As @nilgun mentioned in the comment, you can use the react immutability helpers. I've found this to be super useful.

From the docs:

Simple push

var initialArray = [1, 2, 3];
var newArray = update(initialArray, {$push: [4]}); // => [1, 2, 3, 4]

initialArray is still [1, 2, 3].


I am trying to push value in an array state and set value like this and define state array and push value by map function.

 this.state = {
        createJob: [],
        totalAmount:Number=0
    }


 your_API_JSON_Array.map((_) => {
                this.setState({totalAmount:this.state.totalAmount += _.your_API_JSON.price})
                this.state.createJob.push({ id: _._id, price: _.your_API_JSON.price })
                return this.setState({createJob: this.state.createJob})
            })

For added new element into the array, push() should be the answer.

For remove element and update state of array, below code works for me. splice(index, 1) can not work.

const [arrayState, setArrayState] = React.useState<any[]>([]);
...

// index is the index for the element you want to remove
const newArrayState = arrayState.filter((value, theIndex) => {return index !== theIndex});
setArrayState(newArrayState);

If you are using functional component please use this as below.

const [chatHistory, setChatHistory] = useState([]); // define the state

const chatHistoryList = [...chatHistory, {'from':'me', 'message':e.target.value}]; // new array need to update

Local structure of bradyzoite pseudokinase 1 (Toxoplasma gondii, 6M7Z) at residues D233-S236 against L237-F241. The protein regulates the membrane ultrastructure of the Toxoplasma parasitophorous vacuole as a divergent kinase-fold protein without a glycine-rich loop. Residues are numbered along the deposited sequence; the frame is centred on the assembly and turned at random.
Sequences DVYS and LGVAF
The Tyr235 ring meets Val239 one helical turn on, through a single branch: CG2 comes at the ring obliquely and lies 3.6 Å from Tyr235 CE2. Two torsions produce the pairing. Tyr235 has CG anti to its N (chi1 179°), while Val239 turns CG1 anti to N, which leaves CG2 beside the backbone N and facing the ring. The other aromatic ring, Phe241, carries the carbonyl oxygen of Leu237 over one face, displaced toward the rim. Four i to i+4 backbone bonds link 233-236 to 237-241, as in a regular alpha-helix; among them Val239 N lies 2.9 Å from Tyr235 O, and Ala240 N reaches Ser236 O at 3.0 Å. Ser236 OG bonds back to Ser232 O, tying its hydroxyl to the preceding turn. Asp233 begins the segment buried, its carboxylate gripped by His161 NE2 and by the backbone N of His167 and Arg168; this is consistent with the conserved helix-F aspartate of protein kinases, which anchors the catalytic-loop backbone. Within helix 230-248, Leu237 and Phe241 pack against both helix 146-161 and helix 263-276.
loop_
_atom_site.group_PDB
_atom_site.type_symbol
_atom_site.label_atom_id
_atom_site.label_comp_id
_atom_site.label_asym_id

setChatHistory(chatHistoryList); // update the state

this.setState({
  arrayvar: [...this.state.arrayvar, ...newelement]
})

//------------------code is return in typescript 

const updateMyData1 = (rowIndex:any, columnId:any, value:any) => {

    setItems(old => old.map((row, index) => {
        if (index === rowIndex) {
        return Object.assign(Object.assign({}, old[rowIndex]), { [columnId]: value });
    }
    return row;
}));

This code work for me:

fetch('http://localhost:8080')
  .then(response => response.json())
  .then(json => {
    this.setState({mystate: this.state.mystate.push.apply(this.state.mystate, json)})
  })

This worked for me to add an array within an array

this.setState(prevState => ({
    component: prevState.component.concat(new Array(['new', 'new']))
}));

Here's a 2020, Reactjs Hook example that I thought could help others. I am using it to add new rows to a Reactjs table. Let me know if I could improve on something.

Adding a new element to a functional state component:

Define the state data:

    const [data, setData] = useState([
        { id: 1, name: 'John', age: 16 },
        { id: 2, name: 'Jane', age: 22 },
        { id: 3, name: 'Josh', age: 21 }
    ]);

Have a button trigger a function to add a new element

<Button
    // pass the current state data to the handleAdd function so we can append to it.
    onClick={() => handleAdd(data)}>
    Add a row
</Button>
function handleAdd(currentData) {

        // return last data array element
        let lastDataObject = currentTableData[currentTableData.length - 1]

        // assign last elements ID to a variable.
        let lastID = Object.values(lastDataObject)[0] 

        // build a new element with a new ID based off the last element in the array
        let newDataElement = {
            id: lastID + 1,
            name: 'Jill',
            age: 55,
        }

        // build a new state object 
        const newStateData = [...currentData, newDataElement ]

        // update the state
        setData(newStateData);

        // print newly updated state
        for (const element of newStateData) {
            console.log('New Data: ' + Object.values(element).join(', '))
        }

}